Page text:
RIP Fritz Hasselbach

Agnes and Fritz Hasselbach

Annegret Reh-Gartner is not the only prominent German vintner we have lost recently. Fritz Hasselbach of the renowned Rheinhessen wine estate Gunderloch at Nackenheim died at the age of 70 from skin cancer on Tuesday last week. 

Together with his wife Agnes, he took over the reins at the winery from his parents-in-law in 1986. They made it their goal to take the estate back into the elite of German winegrowers, a place it had occupied in the early twentieth century. Its founder Carl Gunderloch was one of 16 wine estates and members of the wine trade who got together at a meeting in Wiesbaden on 19 February 1910 to agree the principles for a joint sale of ‘natural wines’ (wines to which no sugar had been added) by auction. The loose association they formed is generally regarded as the cornerstone and original predecessor of what many years later was to become the VDP association of German premium wine estates.

Fritz and Agnes found themselves in possession of holdings in Niersteiner Hipping, Niersteiner Pettenthal and Nackenheimer Rothenberg, three of Rheinhessen’s most prestigious vineyards in the district called the Rheinfront. It did not take them long to achieve their aim, as borne out by some legendary Beeren- and Trockenbeerenauslesen, which achieved the dream score of 100 points several times in the American magazine Wine Spectator

Although Fritz was equally proud of his wines from these three supreme vineyards, it would not be wrong to say that he had a particularly soft spot for the Rothenberg with its unique red soil called Rotliegendes which imparts a special spicy flavour to its offspring. The first time I had the opportunity to try a Nackenheimer Rothenberg at a tasting in London, I mentioned to Fritz my perception of pink grapefruit sprinkled with cinnamon, and I will never forget the enthusiasm with which he explained to me the implications of the special soil on the taste of this wine.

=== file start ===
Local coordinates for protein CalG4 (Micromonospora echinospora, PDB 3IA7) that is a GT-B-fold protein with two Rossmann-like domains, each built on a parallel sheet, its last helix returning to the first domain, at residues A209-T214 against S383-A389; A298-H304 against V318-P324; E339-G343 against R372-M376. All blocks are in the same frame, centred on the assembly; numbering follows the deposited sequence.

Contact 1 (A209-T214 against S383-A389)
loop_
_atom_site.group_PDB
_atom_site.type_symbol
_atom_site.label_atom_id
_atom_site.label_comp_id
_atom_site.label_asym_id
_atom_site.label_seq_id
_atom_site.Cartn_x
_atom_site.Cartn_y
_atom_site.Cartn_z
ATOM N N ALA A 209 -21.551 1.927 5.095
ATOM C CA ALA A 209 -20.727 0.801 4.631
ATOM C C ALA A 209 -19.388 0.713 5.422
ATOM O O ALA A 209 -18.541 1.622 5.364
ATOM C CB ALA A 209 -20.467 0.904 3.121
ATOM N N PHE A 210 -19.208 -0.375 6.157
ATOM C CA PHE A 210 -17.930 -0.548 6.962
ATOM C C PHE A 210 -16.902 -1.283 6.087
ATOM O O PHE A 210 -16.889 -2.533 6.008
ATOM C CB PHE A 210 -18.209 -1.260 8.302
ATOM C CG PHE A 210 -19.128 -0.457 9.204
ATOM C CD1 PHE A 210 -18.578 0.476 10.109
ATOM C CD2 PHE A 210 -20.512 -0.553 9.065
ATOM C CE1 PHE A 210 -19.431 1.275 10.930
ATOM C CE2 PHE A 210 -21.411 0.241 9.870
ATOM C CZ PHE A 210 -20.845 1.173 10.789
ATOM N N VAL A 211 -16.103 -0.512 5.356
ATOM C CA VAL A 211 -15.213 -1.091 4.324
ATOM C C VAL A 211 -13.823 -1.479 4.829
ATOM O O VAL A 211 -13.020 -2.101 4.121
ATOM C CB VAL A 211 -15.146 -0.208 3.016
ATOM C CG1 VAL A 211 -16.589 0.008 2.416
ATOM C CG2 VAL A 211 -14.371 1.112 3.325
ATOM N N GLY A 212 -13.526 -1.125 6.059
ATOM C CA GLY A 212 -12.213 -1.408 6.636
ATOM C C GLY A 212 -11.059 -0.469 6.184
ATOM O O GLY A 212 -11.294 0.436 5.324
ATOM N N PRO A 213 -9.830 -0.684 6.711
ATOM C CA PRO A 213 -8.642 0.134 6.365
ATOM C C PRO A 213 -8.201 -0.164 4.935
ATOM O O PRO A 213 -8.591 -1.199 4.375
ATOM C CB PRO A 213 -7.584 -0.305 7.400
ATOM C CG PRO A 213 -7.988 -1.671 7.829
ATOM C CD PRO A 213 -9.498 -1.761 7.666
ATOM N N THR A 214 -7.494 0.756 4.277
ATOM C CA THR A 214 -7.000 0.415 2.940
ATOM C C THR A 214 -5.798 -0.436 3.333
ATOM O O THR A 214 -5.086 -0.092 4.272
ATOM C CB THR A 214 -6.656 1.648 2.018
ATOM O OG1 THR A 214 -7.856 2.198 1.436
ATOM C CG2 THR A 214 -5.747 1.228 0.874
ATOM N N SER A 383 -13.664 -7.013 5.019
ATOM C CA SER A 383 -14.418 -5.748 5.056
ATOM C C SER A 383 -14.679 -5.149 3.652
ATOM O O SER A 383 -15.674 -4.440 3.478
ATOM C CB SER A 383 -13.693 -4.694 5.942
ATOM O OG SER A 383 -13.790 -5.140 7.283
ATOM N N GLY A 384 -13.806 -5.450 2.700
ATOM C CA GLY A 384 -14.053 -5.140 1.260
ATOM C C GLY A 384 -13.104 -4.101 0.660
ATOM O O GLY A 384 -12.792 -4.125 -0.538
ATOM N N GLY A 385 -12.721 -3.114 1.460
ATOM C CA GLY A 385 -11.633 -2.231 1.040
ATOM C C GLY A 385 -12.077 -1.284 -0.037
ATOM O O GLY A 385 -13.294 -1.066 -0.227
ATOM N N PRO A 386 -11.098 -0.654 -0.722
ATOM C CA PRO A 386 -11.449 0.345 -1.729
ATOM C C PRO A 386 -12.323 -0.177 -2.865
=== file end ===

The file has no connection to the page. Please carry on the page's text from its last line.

This enthusiasm was obviously not reserved for me, as the successful sales of Gunderloch’s dry, fruity and noble-sweet Riesling wines in the US, UK and many other countries of the world prove.

Fritz and Agnes had the foresight to involve their son Johannes early in the running of the estate, and he has already been responsible for the last few vintages, so that continuity of the high standard of winemaking at Gunderloch is assured. But mention that special vineyard Nackenheimer Rothenberg in the national or international wine scene, and it will always be associated with the name Fritz Hasselbach.

The picture of Ages and Fritz is taken from the Gunderloch website.